Outreach worker Shavkat Tursunbayev encourages an elderly client to get tested for TB

Outreach worker Shavkat Tursunbayev encourages an elderly client to get tested for TB

Like many people in Uzbekistan, and around the world, Shavkat Tursunbayev has battled Tuberculosis (TB), a highly infectious but curable disease. After an initial infection ten years ago, he was reinfected while serving a prison sentence. Overcrowding and a lack of awareness of how TB infection is transmitted make inmates particularly vulnerable to TB. And compounding the problem, distrust of doctors and officials make former inmates particularly fearful of getting tested and seeking treatment.

In 2016, when he was still undergoing treatment for TB, which is free in Uzbekistan, Tursunbayev received support from a multidisciplinary team of health providers and outreach counselors established by USAID at a regional TB clinic in Karshi, a city in southeast Uzbekistan. To improve access to TB care, these teams provide comprehensive assistance, particularly to those who are most vulnerable to the disease, women, children, migrants, and former inmates. Outreach counselors taught Tursunbayev the importance of adhering to and completing his TB treatment and gave him the emotional support he needed to get better.

With a clean bill of health and a new approach to life, Tursunbayev decided to help those who were struggling as he once had. He joined the multidisciplinary team that had supported him during his illness, starting as a volunteer and later, after receiving training from USAID, as a staff member responsible for outreach among one of the country’s most vulnerable populations – one he knew well – former prison inmates.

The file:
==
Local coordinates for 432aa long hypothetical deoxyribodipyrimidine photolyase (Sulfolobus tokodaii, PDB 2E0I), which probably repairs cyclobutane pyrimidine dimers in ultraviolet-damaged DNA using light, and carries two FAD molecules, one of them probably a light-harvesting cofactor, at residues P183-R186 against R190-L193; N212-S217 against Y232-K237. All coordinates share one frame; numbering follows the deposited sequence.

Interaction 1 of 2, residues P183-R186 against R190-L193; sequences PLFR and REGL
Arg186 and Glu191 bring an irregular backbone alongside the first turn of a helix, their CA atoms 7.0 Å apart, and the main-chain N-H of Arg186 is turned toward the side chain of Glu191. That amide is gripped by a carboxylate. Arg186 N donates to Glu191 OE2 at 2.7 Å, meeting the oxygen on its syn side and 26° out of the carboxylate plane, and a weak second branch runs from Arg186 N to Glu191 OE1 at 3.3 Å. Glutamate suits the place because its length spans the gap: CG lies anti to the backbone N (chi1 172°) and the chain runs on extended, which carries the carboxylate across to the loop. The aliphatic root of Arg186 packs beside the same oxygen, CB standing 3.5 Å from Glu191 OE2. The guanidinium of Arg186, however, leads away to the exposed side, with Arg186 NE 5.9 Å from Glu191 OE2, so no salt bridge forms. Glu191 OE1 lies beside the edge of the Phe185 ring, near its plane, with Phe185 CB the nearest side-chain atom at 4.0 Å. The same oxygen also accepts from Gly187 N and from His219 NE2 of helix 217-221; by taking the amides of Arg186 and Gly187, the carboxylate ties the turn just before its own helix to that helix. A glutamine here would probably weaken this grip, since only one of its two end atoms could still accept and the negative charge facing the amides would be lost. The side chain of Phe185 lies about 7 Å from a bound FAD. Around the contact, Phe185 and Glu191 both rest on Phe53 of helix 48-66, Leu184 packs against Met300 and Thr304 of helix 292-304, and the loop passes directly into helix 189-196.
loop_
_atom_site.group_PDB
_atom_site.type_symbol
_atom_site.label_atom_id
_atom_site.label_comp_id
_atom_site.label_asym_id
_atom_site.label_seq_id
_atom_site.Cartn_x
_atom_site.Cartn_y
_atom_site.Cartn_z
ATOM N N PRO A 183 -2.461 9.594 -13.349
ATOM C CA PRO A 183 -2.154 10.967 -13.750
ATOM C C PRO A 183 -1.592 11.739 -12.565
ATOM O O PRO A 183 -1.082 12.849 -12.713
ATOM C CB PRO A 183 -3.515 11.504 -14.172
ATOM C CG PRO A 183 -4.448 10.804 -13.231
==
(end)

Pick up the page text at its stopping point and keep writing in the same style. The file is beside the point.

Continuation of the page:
Each day, Tursunbayev walks the streets of Karshi in search of individuals who may be at risk for TB. Looking in abandoned buildings, construction sites, or on the street, he finds potential clients and encourages them to get tested and seek treatment. Among his clients are individuals who previously started but interrupted TB treatment and now suffer from much more dangerous drug-resistant TB.

Understanding their challenges better than almost anyone else, Tursunbayev knows that many of his clients lack stable employment, a permanent home, or connections to their families and have personal and social needs that go beyond medical treatment. His experience in prison and his compassionate, non-judgmental approach makes Tursunbayev the perfect person to show these clients that health is their greatest asset and something they must protect.

“People come to trust me very quickly and agree to go to the TB clinic for testing,” reflects Tursunbayev. “I know how to talk to my clients and make them feel safe.” As a peer, he is able to forge strong connections that others can’t. “I love my work! Outreach is for me. If I can do some good and help people, I know my life is not for naught,” he reflects.

In the year since joining the multidisciplinary team, Tursunbayev has become a highly respected outreach counselor, valued equally by his teammates, his community, and the people he helps. His recent marriage and the upcoming birth of a child have been particularly encouraging for his clients. Through him, they see that TB can be cured and, like Tursunbayev, they can go on to lead lives full of purpose and fulfillment.

Since the start of the USAID TB Control Program in 2015, counselors like Tursunbayev have been working in four regions of Uzbekistan as part of multi-disciplinary teams established by USAID and its national partners. The program has provided patient-centered outreach and support to nearly 28,000 individuals vulnerable to TB, with 148 patients enrolled in TB treatment and on the road to full recovery.


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